1 International Journal of Emergency Mental Health and Human Resilience, Vol. 17, No.2, pp , ISSN Is Individual Temperament Centered Psychotherapy Possible: A Proposal Based on Nine Types Temperament Model Enver Demirel Yılmaz 1, Özge Ünal 2, Ali Görkem Gençer 3, Ömer Aydemir 4, Ziya Selçuk 5 1 Department of Psychiatry, Hatay Dörtyol State Hospital, Hatay, Turkey 2 Education, Health Care and Counselling, PersonaLogia Institute, Istanbul, Turkey 3 Department of Psychiatry, Başakşehir State Hospital, Istanbul, Turkey 4 Department of Psychiatry, Celal Bayar University, Manisa, Turkey 5 Faculty of Education, Gazi University, Ankara, Turkey ABSTRACT: Although there are many psychotherapy approaches today, it can be stated that a psychotherapy approach that is based on the temperament concept, which constitutes the structural basis of individual differences, does not exist. Even though the models focusing on explaining the temperament and the personality draw attention to the importance of these concepts in psychotherapy, these models did not formulate an important psychotherapy approach that places these concepts in its center. In fact, temperament is a key concept, which forms the smallest psychological building stone of individuals, determines the psychopathologic predispositions and the duration of experiencing of the psychopathology by an individual. Thus, temperament concept can be a focus point for the therapeutic approaches. In this study, we proposed the basic approaches and methods of individual temperament centered psychotherapy from the perspective of Nine Types Temperament Model that centers temperament concept. This can be an awarenessbased, non-eclectic, different, holistic and systematic psychotherapy approach which can enable the balancing of behaviors, emotions and ideas of an individual. At the same time, we tried to define a general course of actions for therapists to structure what kind of a therapeutic approach they will apply, which can be considered as a starting point to form a psychotherapy model that considers the human being in a holistic way from normal to psychopathology and focuses on causality. Key words: Nine types temperament model, temperament, personality, psychotherapy INTRODUCTION Psychotherapy is a process, which is interpersonal and aims to generate modifications of feelings, cognitions, attitudes and behaviors that trouble a person who seeks help from a trained professional (Strupp, 1978, p. 5). Today, besides psychotherapy approaches based on a per se psychology theory, there are also more than 400 new psychotherapy approaches uniting fundamental psychotherapy theories and techniques (Corsini & Wedding, 2012; Palmer, 2000). The classical psychoanalysis, the oldest of systematic psychotherapy approaches focusing on understanding the human, is based on the psychoanalytical theory propounded by Freud (Freud & Breuer, 2001). Instead of Freud s approach focused on sexuality and psychopathology, Alfred Adler (1927; 1997), who considered sexuality as less important and emphasized societal elements, such as the effort of being superior, the importance of birth order and the effect of parents in personality development, was the founder of individual psychology school, which is interested in re-educating the individuals and shaping the society, instead of curing the sick individual (Corsini & Wedding, 2012). Carl Gustav Jung (1981; 1987) is the founder of therapeuticoriented analytical psychology school which yields awareness on human condition, individual responsibility, self-consciousness and individualization. In addition, he claimed that the way an individual considers events is related with his/her perception and proposed eight different personality types based on differences of general attitude *Correspondence regarding this article should be directed to: (extroverted-introverted) and basic function (thinking, feeling, perception and intuition). Neo-Freudians, who changed the classical psychoanalytical theory, developed modern analytical treatment approaches. Instead of Freud s approach focusing on id concept, Karen Horney (2013; 1942), Anna Freud (1946), Erik Erikson (Berzoff, 2008), David Rapaport (1951) and Heinz Hartmann (1958) propounded ego analysis approach focusing on the interaction of human with the surroundings. On the other hand, Rank, Ferenczi, Alexander and French proposed short-term psychodynamic therapies, aiming to rehabilitate the symptoms of the patient and focusing on the current life conditions and behaviors of the counselee (Ferenczi, 1994; Tosone, 1997; Marmor, 1979). Kohut re-interpreted the transference concept -to which Freud gave great importance- and thus proposed self-object concept and self-psychology approach (Erten, Mitrani, & Tanık, 2004, p.16). Klerman and Weissman (Weissman & Markovitz, 1994; Weissman, Markovitz, & Klerman 2008), propounded interpersonal therapy, a contemporary example of short-term psychodynamic therapies, which include strategies from both short term psychodynamic therapies and cognitive behavioral therapies. Beck (1970) and Ellis (1969; 1980) propounded cognitive behavioral therapy (CBT) instead of psychoanalytic psychotherapy, which they criticized for not being based on experimental basis and being insufficient in clinical practice. CBT focuses on thinking and interpretation features that are unique for individuals and claims that incoherent reactions result from misperception of events and interpretation of events in a non-functional way (Corsini & Wedding, 2012, p.421). CBT is represented with two mainstreams (Köroğlu, IJEMHHR Vol. 17, No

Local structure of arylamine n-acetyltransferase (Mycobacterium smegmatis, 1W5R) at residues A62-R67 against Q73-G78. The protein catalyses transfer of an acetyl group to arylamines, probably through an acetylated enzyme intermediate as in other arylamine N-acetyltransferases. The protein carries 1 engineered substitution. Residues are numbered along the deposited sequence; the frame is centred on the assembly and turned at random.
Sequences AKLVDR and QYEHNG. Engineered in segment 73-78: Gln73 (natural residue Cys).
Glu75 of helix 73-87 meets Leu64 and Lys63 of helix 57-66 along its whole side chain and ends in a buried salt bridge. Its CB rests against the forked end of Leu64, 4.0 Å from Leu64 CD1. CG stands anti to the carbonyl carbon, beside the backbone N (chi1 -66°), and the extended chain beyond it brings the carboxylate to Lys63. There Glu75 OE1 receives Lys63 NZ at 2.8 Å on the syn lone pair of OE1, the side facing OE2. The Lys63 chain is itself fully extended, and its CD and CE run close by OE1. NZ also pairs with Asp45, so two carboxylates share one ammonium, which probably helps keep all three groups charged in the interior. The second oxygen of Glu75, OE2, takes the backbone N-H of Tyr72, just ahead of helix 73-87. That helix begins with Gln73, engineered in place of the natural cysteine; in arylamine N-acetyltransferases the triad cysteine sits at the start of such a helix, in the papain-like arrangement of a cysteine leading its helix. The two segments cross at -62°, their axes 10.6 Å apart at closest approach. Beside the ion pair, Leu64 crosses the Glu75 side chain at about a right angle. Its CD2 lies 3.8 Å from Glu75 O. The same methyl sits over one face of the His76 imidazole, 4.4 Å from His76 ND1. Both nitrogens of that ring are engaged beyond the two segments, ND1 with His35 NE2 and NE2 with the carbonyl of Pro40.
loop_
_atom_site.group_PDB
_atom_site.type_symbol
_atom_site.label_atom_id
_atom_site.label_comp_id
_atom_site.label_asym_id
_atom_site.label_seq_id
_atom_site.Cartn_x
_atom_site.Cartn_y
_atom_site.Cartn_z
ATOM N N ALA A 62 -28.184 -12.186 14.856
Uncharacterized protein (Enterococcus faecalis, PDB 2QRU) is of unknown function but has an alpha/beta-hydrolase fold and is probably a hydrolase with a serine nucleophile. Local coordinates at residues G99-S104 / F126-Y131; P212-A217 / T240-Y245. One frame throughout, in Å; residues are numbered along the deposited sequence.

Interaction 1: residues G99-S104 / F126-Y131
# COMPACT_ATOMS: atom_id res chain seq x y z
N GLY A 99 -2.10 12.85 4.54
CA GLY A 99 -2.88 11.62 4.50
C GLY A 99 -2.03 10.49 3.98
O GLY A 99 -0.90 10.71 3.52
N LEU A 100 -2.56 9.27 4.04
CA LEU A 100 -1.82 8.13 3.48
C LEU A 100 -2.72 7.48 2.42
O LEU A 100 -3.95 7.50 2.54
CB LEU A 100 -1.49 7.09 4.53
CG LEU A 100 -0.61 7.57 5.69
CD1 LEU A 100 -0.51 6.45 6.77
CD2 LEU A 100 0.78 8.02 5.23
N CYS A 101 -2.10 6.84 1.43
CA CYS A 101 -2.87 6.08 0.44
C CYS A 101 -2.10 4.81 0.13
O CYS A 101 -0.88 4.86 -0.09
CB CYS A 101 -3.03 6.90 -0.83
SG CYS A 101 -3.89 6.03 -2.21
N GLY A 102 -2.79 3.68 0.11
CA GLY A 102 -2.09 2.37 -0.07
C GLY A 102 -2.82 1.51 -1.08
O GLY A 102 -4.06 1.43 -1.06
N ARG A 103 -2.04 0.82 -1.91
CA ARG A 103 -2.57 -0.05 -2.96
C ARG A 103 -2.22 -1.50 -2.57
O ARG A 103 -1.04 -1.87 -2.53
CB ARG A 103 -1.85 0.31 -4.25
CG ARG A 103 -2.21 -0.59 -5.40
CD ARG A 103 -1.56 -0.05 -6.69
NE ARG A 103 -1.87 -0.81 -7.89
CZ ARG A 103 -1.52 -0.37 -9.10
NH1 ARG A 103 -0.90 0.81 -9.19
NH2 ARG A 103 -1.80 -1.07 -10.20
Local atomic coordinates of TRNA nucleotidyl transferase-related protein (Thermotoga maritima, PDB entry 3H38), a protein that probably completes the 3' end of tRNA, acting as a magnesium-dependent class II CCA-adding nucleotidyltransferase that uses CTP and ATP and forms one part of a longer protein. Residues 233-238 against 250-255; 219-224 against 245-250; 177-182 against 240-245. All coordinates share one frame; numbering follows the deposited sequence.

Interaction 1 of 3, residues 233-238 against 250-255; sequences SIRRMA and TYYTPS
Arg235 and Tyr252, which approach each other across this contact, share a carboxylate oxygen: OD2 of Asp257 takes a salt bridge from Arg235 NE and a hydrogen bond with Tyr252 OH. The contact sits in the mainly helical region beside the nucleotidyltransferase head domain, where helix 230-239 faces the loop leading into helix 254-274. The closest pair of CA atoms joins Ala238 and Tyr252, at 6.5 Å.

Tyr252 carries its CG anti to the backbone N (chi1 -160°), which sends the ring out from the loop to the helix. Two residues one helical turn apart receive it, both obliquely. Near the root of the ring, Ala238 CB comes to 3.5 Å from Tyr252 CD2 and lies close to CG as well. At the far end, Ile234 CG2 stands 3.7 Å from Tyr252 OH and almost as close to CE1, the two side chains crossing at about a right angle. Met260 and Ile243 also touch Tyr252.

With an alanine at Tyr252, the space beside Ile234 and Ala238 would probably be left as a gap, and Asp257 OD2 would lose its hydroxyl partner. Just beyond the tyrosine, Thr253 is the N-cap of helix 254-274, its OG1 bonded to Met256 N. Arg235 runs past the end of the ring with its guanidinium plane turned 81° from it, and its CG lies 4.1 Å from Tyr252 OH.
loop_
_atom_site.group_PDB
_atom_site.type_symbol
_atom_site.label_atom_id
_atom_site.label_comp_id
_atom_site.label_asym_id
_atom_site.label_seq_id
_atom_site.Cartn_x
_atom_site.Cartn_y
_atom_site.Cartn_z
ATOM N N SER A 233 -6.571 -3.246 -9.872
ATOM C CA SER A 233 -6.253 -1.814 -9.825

2 2008), one is cognitive behavior therapy defending the principle that perception, interpretation and cognition of people play a role in psychological reactions (Beck, 1970), and the other is rational emotive behavior therapy, focusing on the emotions besides ideas/ thoughts (Ellis, 1969; 1980). Schema therapy, based on cognitive behavioral theory to a great extent and at the same time combining the theory of attachment and object relations with techniques of gestalt and experiential therapy (Rafaeli, Berstein, & Young, 2011; Young, 1994). Maslow (1943) and Rogers (2012), who oppose to psychoanalytic and behavioral approaches, were the pioneers of humanistic psychotherapies which emphasized that the humans should not only be considered with their psychopathological parts, but as a whole with all parts, including non-psychopathological ones. For Rogers (2012; 1961), it is important that the individual is able to accept him/herself as his/she is and he aims to create an atmosphere where the counselee is able to help him/herself in the psychotherapies. Thus Rogers developed a counselee-oriented therapy method and gave the responsibility to the counselee during the transformation period (Rogers, 2012; 1961). Another approach, which generated under the humanistic and existentialist philosophy, is existentialist psychotherapy (May, 1958; May, Angel, & Ellenberger 1958; Yalom, 1980). Existentialist psychotherapies focus on the concepts of death, freedom, isolation and meaninglessness in an individual s life (Yalom, 1980; Burger, 2006). Besides these main schools, there are many psychotherapy approaches, such as gestalt therapy, which combines various approaches and therapeutic strategies (Perls 1969), awareness therapy (Zeine, 2014), solutions oriented therapy (Molnar & Shazer, 1987), art therapy (Ulman, & Dachinger, 1996), psychodrama (Moreno, 1946), eye movement desensitization and reprocessing (EMDR) (Hyer & Brandsma, 1997) and integrative psychotherapy (Erskine & Moursund, 2011). AN UNDERVALUED CONCEPT IN CURRENT PSYCHOTHERAPY APPROACHES: TEMPERAMENT Although eclectic approach is preferred in many professional psychotherapy practices, it is stated that it is not satisfying (Smith, 1982). Cloninger and Cloninger (2011) claim that impersonal therapeutic approaches fail to increase the average of the physical, emotional and social well-being in a society. Many researchers agree that for psychotherapies to be more affective and personal, the concepts of temperament and personality have to take more place in psychotherapies (Burks & Rubenstein, 1979; Kline 1980; Bloch 1980; Paris, 2000, p.167). In order to understand human behavior better, researchers developed theories and models focusing on temperament and personality concepts (Burger, 2006; Strelau, 2002). Among these theories and models, Costa & McCrae s Five Factor Personality Model (FFM) (1990), Cloninger s Psychobiological Personality Model (PPM) (Cloninger, Svrakic, & Przybeck, 1993) and Akiskal s Affective Temperament Model (ATM) (Akiskal & Mallya, 1987; Akiskal, 1998) are prominent models, widely being used in the fields of psychiatry and psychology. Another model is the Nine Types Temperament Model (NTTM), which considers human behavior and interpersonal differences on temperament basis and proposes that the temperament causes tendency for psychopathologies, besides explaining normal behavior (Yılmaz, 2010; Yılmaz et al. 2011; 2014a; 2014b; 2015). According to NTTM, temperament is a structural core, which is innate, unchanging for lifetime, has its own unique priorities for seeking, motivation and perception and is the whole of differential traits that distinguish one individual from another (Yılmaz, 2010; Yılmaz et al., 2011; 2014a). Every temperament type is composed of both positive potentials and risky traits prone to negativity and named according to the main orientation that explains the seeking which lies at the basis 379 Yılmaz, Ünal, Gençer, Aydemir & Selçuk Is Individual Temperament Centered Psychotherapy Possible of combination of these traits (Table 1). Character, on the other hand, is formed with the distinctiveness, determination and consistency of the temperament traits (Yılmaz et al., 2015). Personality is the whole of behavioral, emotional and cognitive traits that are formed according to the interaction of innate/internal factors (intelligence, gender, genetic structure, age, biological traits, etc.), on which we cannot have an impact, and external/environmental factors (family, education, social environment, life experiences, culture, belief, etc.), on which we can have a partial impact (Yılmaz et al., 2014a; 2014b). In other words, temperament bears the structural program of the personality and personality is a dynamic structure that develops over the structural and static condition of the temperament (Yılmaz et al., 2014b; 2015). Neither the temperament and personality models focus on psychotherapy, nor the psychotherapy models focus on the temperament concept, which also shapes the normal emotions, ideas and behaviors (Strelau, 2002; Yılmaz et al., 2014b) thus, a psychotherapy approach that can consider both normal and abnormal psychology in a holistic and comprehensive manner is not developed yet. We hypothesized that it is possible to have an awarenessbased, non-eclectic, different and holistic model, which enables the balancing of emotions, ideas and behaviors of an individual, as aimed by cognitive model therapy, schema therapy and awareness therapy. At the same time, it can be proposed that a psychotherapy approach centering the innate temperament can make way for a consistent and comprehensive psychobiological model which is in accordance with the view that personality is the most basic factor in the formation of symptoms and diagnoses, as proposed by A. Meyer decades ago (Kaplan & Sadock, 2007). The aim of this study is to propose a new and holistic individual temperament centered psychotherapy approach from the perspective of NTTM, which explains an individual s emotional, cognitive and behavioral traits on the basis of temperament and propounds that the temperament forms the basis for both normal and psychopathological predisposition. At the same time, this study aims to define a course of action for therapists to structure the therapeutic sessions starting from the first session according to individual temperament centered psychotherapy approach. THE RELATION OF TEMPERAMENT AND PSYCHOPATHOLOGY In the literature, there are numerous studies which prove that temperament and personality structures are affective on the etiology, clinical manifestation and discourse of psychopathologies (Clark, 2005; Clayton et al., 1994; D'Ambrosio et al., 2010; Harnic et al., 2013; Krueger et al., 1996; Muris & Ollendick, 2005; Nigg et al., 2002). Temperament not only can play a predisposing role in the generation of psychopathologies, but also interact with its surroundings and cause a different clinical manifestation for the same disease (Hranov et al., 2013; Rettew et al., 2006). Rovai et al (2013), claim that temperament plays a role in both normal and psychopathological realms. There are also studies in the literature that displaying of temperament traits less or more can cause psychopathology (Rovai et al, 2013; Cloninger et al., 1998; Thomas, 1968). Nine Types Temperament Model considers temperament as a source for displaying both normal and psychopathological personality traits for individuals (Yılmaz et al., 2014b). In addition, this model claims that temperament can be predisposing for some symptoms and diagnosis categories (Yılmaz et al., 2011). This view can be expanded as what lies at the very root of psychopathologies is whether the individual s own temperament type traits are displayed less or more on personality manifestations. For example, if an individual with Nine Types Temperament (NTT) 1 type, who has traits such as being perfectionist, meticulous, neat, detailed and strict, displays these traits excessively in personality manifestation, it can manifest as obsessive compulsive personality disorder.